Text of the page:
Learning Through the Act of Exchanges

Fulbright-Nehru Academic and Professional Excellence Fellow Dr. Ajay Joshi shared the intricacies of Indian theater with students and other community members in the United States.

By Paromita Pain

January 2020

Learning Through the Act of Exchanges
Dr. Ajay Joshi (left) leads a class on Indian costumes and saree draping for students of Rutgers, The State University of New Jersey, during his Fulbright-Nehru Fellowship. Photograph courtesy Dr. Ajay Joshi


Dr. Ajay Joshi lives by a simple philosophy. “I never say no to any opportunity,” he says. A dentist by profession, Dr. Joshi also holds a Ph.D. in theater studies. He teaches and researches theater and the performing arts in India. A 2018-19 Fulbright-Nehru Academic and Professional Excellence Fellow at Rutgers, The State University of New Jersey, Dr. Joshi also specializes in print journalism and communication, and is involved in theater appreciation, workshops, specialized classes and administration.

“I was very fond of writing. Two years into my practice as a dentist, I did my master’s in journalism and mass communication because I wanted to hone my skills as a writer,” he says. Running his clinic in the morning meant that he could only take up writing assignments in the evening. Since most theater, music and dance programs happen in the evening, he developed a keen interest in the effective criticism of such art. “I am intrigued by all aspects of theater, but I wanted to develop the idea of being an effective audience as well,” he says. “What is the role of the critic and how can we be effective in the whole theatrical scenario?” Dr. Joshi’s plays, translated from Marathi to English, have been performed globally. He also teaches post graduate journalism courses at the University of Pune.

In 2015, while collating material for his first book, his co-author told him about the Fulbright-Nehru Fellowship. “I was intrigued, but was initially skeptical,” he says. “I wrote to various universities that had performing studies courses and departments, kind of thinking I would never hear back.” His project, an amalgamation of the complexities and intersectionality of Indian theater comprising caste, class and gender, was extremely appealing, and he soon started receiving letters of invitation from universities. He chose Rutgers, to teach a course on “Culture, Community and Theater: The Indian Perspective.” Dr. Joshi opted for a teaching fellowship because he wanted to share the intricacies of Indian theater with students and the larger community at Rutgers. He also wanted to learn and understand how such complexities were addressed in a different cultural context. Dr. Joshi says the four-month fellowship was fantastic. “The diversity and vibrancy of Indian theater fascinated even students of Indian origin,” he says.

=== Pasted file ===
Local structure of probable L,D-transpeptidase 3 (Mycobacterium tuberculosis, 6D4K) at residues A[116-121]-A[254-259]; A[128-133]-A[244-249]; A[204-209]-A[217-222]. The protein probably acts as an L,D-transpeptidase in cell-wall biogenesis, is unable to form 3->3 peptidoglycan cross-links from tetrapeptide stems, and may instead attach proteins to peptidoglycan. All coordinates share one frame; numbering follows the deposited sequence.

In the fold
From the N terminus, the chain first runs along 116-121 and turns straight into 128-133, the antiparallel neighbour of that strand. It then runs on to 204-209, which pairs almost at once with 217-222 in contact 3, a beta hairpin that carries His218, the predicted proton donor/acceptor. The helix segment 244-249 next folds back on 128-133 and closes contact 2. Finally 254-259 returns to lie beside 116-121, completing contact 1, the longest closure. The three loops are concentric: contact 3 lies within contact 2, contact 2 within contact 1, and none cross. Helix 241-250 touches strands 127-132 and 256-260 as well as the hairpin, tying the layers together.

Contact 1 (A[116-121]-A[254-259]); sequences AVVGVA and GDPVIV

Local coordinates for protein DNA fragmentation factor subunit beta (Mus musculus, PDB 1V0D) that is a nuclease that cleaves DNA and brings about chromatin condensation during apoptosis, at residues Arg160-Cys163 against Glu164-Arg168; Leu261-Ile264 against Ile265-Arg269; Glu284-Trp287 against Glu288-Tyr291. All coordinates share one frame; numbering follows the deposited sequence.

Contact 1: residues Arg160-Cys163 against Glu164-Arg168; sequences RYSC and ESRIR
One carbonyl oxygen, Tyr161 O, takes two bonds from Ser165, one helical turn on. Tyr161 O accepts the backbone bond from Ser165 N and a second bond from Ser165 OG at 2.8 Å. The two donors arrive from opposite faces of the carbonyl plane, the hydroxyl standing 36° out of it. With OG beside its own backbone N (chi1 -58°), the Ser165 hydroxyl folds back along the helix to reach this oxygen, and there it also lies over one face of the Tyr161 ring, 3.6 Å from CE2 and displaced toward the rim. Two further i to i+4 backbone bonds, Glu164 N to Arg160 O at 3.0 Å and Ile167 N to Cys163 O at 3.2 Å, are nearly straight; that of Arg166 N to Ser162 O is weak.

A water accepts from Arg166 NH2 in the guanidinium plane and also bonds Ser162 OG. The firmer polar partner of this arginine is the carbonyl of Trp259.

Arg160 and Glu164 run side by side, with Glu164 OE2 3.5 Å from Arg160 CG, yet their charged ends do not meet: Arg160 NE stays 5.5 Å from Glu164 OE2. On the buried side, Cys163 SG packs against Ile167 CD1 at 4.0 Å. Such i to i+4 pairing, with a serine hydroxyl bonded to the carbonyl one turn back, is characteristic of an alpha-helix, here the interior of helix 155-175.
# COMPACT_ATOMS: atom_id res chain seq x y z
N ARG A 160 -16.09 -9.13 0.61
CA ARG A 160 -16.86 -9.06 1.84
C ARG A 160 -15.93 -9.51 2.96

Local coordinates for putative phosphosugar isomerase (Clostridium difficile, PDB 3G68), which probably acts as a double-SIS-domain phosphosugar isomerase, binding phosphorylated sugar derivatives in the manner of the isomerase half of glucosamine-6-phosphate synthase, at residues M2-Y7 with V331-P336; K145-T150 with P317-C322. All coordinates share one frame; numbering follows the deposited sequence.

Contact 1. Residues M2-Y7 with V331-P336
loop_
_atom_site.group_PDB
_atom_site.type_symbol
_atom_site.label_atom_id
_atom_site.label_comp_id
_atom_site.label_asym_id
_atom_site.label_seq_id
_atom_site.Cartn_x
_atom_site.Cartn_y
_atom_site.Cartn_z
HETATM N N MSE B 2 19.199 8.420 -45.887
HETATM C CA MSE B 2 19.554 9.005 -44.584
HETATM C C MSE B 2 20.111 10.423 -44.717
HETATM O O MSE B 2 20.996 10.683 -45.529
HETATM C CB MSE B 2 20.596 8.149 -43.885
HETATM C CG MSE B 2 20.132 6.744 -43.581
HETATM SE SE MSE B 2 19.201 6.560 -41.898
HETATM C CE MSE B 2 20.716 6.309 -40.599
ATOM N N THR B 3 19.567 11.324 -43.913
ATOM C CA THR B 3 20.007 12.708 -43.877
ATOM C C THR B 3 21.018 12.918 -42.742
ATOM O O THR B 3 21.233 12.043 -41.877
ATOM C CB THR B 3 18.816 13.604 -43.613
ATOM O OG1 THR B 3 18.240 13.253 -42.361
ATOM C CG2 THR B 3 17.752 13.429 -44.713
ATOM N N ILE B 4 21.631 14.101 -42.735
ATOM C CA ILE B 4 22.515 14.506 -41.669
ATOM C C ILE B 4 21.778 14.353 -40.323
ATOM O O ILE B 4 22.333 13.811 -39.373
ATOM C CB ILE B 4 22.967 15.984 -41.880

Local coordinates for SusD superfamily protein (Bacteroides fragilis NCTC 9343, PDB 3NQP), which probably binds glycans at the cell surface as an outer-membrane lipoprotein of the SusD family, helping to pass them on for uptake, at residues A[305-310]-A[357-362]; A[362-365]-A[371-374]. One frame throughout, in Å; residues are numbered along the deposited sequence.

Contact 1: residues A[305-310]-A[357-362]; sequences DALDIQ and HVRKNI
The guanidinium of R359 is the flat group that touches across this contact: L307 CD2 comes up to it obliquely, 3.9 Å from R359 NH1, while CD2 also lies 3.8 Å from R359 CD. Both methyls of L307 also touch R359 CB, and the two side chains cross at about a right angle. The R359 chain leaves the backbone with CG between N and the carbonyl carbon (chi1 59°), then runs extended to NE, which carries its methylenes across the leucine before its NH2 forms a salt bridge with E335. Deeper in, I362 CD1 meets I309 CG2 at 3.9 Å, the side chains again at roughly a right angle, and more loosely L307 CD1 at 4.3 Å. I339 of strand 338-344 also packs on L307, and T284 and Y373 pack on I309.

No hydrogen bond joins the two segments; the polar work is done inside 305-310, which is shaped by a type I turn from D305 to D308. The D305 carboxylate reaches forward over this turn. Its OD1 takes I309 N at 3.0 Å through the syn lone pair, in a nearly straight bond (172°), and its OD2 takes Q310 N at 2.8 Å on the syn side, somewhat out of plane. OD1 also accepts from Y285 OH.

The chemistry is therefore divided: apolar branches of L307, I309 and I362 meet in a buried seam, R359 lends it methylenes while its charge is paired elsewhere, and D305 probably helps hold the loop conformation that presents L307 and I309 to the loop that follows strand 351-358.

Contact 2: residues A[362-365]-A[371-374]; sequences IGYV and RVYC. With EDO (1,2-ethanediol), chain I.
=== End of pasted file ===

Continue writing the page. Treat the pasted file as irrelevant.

At Rutgers, Dr. Joshi met local theater groups, comprised of resident Indians. “I gave critical inputs to some and also moderated a play ‘Rakt Phera’ [Federico Garcia Lorca’s Spanish play, ‘Blood Wedding’],” he says. Different departments of Rutgers, like nutritional and food sciences, sociology, social work, journalism and gender studies, approached him for collaborations. “I am partnering with them to share my work and hear of theirs, apart from sharing my Fulbright experience,” says Dr. Joshi. He gave a lecture demonstration on Indian theater costumes. The students of Rutgers were captivated by the saree and the many ways it could be draped.

Dr. Joshi was deeply impressed with the rigorous training these students are given in all aspects of dramaturgy. “Students, before graduation, are taught how to give auditions and even manage money during lean times,” he says. Students are also taught to write applications. Dr. Joshi would like to bring that kind of thoroughness to how the discipline is taught in India. “I learned that students today are so well informed that the teacher is no longer the sole voice,” he says. “I am more of a facilitator and must encourage open interaction with my students.” He was also invited to give talks at the University of Massachusetts Amherst, Delta State University and the University at Buffalo, among others.

Dr. Joshi believes that his Fulbright-Nehru opportunity was life-changing. “I went in as a sponge and soaked up every opportunity that came my way,” he says. “The only advice I have for those wanting to apply is just do it.”

Paromita Pain is an assistant professor of Global Media Studies at the University of Nevada, Reno.


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